Yesterday, The Baby had her third set of immunisations. While we were there, the nurse asked me how I was feeding her. Presumably, this is the oh-so-scientific method of data collection on which national feeding statistics are based. Anyway, I told her that I was exclusively breastfeeding. ‘Oh, well done you,’ replied Sister.
She was the third person this week to congratulate me on still breastfeeding. And every time someone tells me how well I’m doing, I feel a bit of a fraud. Because I’m one of the lucky few who find breastfeeding a walk in the park.
Both of my two have been good little feeders from day one. I breastfed The Boy until 20 months, and am five months into breastfeeding The Baby, and I’ve hardly had a moment’s trouble with either of them. Okay, so the first few weeks were painful at times as the babies learnt to latch on, and no one can fully prepare you for how draining those early cluster feeds can be. But after the first month or so, it was a breeze. At the risk of tempting fate, I’ve never had mastitis, never suffered with thrush, or with bleeding or cracked nipples. The Boy became an extremely efficient feeder, getting the job done in five minutes or so, and The Baby has followed in his footsteps.
Bottle-feeding, on the other hand, has always looked like an almighty faff to me. I’m a fundamentally lazy person, and the thought of adding another element of domestic drudgery to my life leaves me cold. Washing bottles, sterilising them, preparing feeds… No thanks. On top of that, there have been several occasions when The Boy has had to have dry cereal for breakfast because I’ve run out of both milk and bread, so knowing me, I’d forget to buy formula and end up doing a high-speed dash to the nearest 24-hour Tesco in the middle of the night.
I’ve always believed that breast is best, and wanted to give it a good go with both babies, but I’m not militant about breastfeeding. The only reason I continued so long with The Boy was because it was so easy, for both of us. A lot easier than it would have been to wean him off the boob and switch to bottles. Yes, that’ll be my lazy side shining through again. So it always strikes me as odd that people congratulate me for doing something that is, essentially, sloth.
Oh, but it must be hard work at night, they always say. Neither of my two have been good sleepers; The Boy was a year old before he slept through, and The Baby still has at least two (and, at her worst, five) feeds a night. But I don’t honestly believe that a bottle would make a blind bit of difference. And as for hubby doing some of the night feeds? Well, he’s a great dad, but he’s not the sort to be hands-on with feeding, especially in the small hours. I could give The Baby a bottle, yes, but I’d be the one getting up, going downstairs, heating up a bottle while trying to stop the cat escaping from the kitchen and making a break for our bed, going back upstairs, feeding The Baby, winding her… You get the picture. Whereas at the moment, all I have to do is lean over, extract her from her crib and give her a boob. I barely even wake to feed her, to the extent that I often have no recollection of putting her back to bed.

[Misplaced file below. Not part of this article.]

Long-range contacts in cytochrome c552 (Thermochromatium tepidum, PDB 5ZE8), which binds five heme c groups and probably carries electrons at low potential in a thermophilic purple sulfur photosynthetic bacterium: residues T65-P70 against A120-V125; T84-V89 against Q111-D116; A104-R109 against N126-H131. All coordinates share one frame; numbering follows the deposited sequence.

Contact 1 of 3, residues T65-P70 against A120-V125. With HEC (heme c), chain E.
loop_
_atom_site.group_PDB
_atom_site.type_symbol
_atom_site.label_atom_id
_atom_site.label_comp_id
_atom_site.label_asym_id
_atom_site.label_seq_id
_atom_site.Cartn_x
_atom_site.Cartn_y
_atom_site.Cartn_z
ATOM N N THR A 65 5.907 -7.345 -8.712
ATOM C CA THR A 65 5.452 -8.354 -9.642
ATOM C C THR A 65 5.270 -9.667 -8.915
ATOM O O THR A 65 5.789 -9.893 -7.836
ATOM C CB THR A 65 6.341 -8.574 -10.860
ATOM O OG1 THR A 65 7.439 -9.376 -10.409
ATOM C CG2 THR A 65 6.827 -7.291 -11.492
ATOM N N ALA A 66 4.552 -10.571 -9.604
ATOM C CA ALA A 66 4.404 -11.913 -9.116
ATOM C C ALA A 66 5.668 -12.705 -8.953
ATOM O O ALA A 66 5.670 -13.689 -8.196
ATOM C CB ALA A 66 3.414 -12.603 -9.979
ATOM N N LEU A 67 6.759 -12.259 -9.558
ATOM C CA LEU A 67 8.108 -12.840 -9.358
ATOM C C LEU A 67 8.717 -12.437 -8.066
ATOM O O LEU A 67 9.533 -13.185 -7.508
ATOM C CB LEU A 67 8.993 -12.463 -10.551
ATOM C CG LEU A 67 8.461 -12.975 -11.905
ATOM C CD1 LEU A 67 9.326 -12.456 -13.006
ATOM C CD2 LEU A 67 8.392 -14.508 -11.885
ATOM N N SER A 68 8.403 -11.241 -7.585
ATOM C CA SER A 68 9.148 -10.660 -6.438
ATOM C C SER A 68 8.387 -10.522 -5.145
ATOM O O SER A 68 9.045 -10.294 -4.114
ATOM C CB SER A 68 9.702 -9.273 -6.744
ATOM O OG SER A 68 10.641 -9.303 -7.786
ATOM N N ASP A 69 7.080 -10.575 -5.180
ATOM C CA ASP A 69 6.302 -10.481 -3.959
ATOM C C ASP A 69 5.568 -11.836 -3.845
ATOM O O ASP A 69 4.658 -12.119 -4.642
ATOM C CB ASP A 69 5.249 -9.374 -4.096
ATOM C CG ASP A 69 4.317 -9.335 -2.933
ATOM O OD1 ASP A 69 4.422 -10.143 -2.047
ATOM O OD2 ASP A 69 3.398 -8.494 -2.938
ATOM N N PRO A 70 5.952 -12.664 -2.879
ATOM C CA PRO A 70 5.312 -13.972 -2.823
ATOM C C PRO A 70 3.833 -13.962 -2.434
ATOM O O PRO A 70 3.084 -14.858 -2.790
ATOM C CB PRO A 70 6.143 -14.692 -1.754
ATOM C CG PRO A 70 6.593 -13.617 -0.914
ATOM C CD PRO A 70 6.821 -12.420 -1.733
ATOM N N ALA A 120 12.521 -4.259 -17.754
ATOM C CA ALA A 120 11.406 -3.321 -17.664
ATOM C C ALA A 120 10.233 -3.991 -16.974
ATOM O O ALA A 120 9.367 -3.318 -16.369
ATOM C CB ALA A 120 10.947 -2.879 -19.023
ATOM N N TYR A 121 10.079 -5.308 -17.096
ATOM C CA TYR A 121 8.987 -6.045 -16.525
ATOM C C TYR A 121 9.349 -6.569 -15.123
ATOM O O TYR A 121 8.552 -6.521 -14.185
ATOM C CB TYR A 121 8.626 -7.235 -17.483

Don’t get me wrong; I know that for a lot of people, breastfeeding involves a heroic effort. I know mums who have struggled to get premature babies to breastfeed, mums who have expressed for months so their babies could have breastmilk even though they wouldn’t take the boob, mums who have breastfed twins, mums who have battled through recurrent bouts of mastitis. I have the utmost respect for these people; who knows whether I’d have had their fortitude in similar circumstances?
But for me, breastfeeding isn’t an amazing achievement, or something that I should be praised for. I love doing it, and hope I can feed The Baby for as long as I fed The Boy, but for me, it’s a parenting shortcut, not a superhuman feat. I get to sit down and put my feet up every couple of hours while The Baby does her stuff – where’s the effort in that?